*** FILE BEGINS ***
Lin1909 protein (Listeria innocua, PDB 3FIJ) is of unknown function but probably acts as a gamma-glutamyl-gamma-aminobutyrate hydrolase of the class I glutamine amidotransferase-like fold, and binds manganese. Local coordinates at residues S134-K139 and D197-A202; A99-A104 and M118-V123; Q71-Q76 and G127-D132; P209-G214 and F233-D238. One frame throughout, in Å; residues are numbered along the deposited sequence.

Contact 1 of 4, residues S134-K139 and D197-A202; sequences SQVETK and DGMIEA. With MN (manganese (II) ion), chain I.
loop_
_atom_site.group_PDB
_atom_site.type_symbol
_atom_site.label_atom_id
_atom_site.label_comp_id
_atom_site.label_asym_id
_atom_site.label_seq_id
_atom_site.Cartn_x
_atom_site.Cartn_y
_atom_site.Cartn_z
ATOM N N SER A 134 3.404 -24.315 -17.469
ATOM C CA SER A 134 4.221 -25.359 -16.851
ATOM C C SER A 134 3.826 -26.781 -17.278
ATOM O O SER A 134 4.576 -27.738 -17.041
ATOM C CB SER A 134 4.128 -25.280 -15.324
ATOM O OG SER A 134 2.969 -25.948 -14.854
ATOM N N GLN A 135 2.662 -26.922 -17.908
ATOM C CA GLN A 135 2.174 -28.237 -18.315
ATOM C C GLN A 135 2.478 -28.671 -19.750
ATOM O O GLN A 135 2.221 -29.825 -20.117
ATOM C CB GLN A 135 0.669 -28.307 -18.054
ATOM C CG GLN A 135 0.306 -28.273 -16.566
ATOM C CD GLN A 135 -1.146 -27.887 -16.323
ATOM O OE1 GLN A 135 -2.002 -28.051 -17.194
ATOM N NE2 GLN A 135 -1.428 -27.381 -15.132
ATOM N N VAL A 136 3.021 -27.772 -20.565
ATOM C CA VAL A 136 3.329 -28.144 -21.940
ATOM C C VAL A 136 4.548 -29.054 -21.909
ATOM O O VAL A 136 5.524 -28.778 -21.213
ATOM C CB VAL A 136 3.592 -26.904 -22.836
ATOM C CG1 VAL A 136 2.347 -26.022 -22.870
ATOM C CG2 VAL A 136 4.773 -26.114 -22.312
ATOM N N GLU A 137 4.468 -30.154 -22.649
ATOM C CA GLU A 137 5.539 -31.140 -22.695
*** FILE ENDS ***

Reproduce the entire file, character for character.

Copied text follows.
Lin1909 protein (Listeria innocua, PDB 3FIJ) is of unknown function but probably acts as a gamma-glutamyl-gamma-aminobutyrate hydrolase of the class I glutamine amidotransferase-like fold, and binds manganese. Local coordinates at residues S134-K139 and D197-A202; A99-A104 and M118-V123; Q71-Q76 and G127-D132; P209-G214 and F233-D238. One frame throughout, in Å; residues are numbered along the deposited sequence.

Contact 1 of 4, residues S134-K139 and D197-A202; sequences SQVETK and DGMIEA. With MN (manganese (II) ion), chain I.
loop_
_atom_site.group_PDB
_atom_site.type_symbol
_atom_site.label_atom_id
_atom_site.label_comp_id
_atom_site.label_asym_id
_atom_site.label_seq_id
_atom_site.Cartn_x
_atom_site.Cartn_y
_atom_site.Cartn_z
ATOM N N SER A 134 3.404 -24.315 -17.469
ATOM C CA SER A 134 4.221 -25.359 -16.851
ATOM C C SER A 134 3.826 -26.781 -17.278
ATOM O O SER A 134 4.576 -27.738 -17.041
ATOM C CB SER A 134 4.128 -25.280 -15.324
ATOM O OG SER A 134 2.969 -25.948 -14.854
ATOM N N GLN A 135 2.662 -26.922 -17.908
ATOM C CA GLN A 135 2.174 -28.237 -18.315
ATOM C C GLN A 135 2.478 -28.671 -19.750
ATOM O O GLN A 135 2.221 -29.825 -20.117
ATOM C CB GLN A 135 0.669 -28.307 -18.054
ATOM C CG GLN A 135 0.306 -28.273 -16.566
ATOM C CD GLN A 135 -1.146 -27.887 -16.323
ATOM O OE1 GLN A 135 -2.002 -28.051 -17.194
ATOM N NE2 GLN A 135 -1.428 -27.381 -15.132
ATOM N N VAL A 136 3.021 -27.772 -20.565
ATOM C CA VAL A 136 3.329 -28.144 -21.940
ATOM C C VAL A 136 4.548 -29.054 -21.909
ATOM O O VAL A 136 5.524 -28.778 -21.213
ATOM C CB VAL A 136 3.592 -26.904 -22.836
ATOM C CG1 VAL A 136 2.347 -26.022 -22.870
ATOM C CG2 VAL A 136 4.773 -26.114 -22.312
ATOM N N GLU A 137 4.468 -30.154 -22.649
ATOM C CA GLU A 137 5.539 -31.140 -22.695